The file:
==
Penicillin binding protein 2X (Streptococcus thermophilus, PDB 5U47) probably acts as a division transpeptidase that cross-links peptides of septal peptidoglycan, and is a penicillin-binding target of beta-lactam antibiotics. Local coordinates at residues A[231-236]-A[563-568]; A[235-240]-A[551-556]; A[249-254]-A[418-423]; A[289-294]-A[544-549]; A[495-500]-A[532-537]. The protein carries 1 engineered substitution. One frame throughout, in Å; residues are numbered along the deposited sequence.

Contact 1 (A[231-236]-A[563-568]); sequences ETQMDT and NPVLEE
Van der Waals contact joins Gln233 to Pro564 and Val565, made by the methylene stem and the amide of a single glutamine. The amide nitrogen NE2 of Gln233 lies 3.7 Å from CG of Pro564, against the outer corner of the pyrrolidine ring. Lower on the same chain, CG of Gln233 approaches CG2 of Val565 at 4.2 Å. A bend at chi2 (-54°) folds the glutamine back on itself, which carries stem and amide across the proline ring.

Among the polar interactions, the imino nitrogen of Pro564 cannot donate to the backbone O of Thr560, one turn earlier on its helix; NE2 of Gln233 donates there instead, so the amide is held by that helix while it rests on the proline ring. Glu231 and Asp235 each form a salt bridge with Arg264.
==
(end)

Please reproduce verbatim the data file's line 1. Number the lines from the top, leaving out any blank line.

Penicillin binding protein 2X (Streptococcus thermophilus, PDB 5U47) probably acts as a division transpeptidase that cross-links peptides of septal peptidoglycan, and is a penicillin-binding target of beta-lactam antibiotics. Local coordinates at residues A[231-236]-A[563-568]; A[235-240]-A[551-556]; A[249-254]-A[418-423]; A[289-294]-A[544-549]; A[495-500]-A[532-537]. The protein carries 1 engineered substitution. One frame throughout, in Å; residues are numbered along the deposited sequence.